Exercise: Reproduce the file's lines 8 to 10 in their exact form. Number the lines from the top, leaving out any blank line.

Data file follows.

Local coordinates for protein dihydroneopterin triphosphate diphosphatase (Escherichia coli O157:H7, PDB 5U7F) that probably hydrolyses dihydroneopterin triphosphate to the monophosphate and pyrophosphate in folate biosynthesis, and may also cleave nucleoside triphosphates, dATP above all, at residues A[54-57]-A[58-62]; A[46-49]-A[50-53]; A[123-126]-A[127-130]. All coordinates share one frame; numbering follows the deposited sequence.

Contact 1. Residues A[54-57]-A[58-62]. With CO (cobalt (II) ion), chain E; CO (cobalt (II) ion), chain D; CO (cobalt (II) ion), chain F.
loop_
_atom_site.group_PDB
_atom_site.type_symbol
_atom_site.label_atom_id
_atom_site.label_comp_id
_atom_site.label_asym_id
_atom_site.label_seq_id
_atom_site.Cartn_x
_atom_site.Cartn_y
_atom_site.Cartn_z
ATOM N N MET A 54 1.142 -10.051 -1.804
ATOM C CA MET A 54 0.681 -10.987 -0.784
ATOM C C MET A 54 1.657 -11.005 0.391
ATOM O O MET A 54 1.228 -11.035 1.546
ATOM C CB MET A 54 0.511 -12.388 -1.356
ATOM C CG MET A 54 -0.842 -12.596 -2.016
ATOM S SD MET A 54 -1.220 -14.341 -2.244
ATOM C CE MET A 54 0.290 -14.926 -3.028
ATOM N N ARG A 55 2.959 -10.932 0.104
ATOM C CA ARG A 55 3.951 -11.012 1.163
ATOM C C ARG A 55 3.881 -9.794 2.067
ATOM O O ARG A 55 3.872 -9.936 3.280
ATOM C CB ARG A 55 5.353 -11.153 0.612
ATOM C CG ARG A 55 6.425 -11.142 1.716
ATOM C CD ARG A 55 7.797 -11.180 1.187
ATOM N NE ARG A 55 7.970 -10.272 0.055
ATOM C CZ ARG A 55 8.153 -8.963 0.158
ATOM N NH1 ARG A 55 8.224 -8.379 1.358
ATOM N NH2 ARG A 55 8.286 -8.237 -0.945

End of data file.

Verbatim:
_atom_site.label_asym_id
_atom_site.label_seq_id
_atom_site.Cartn_x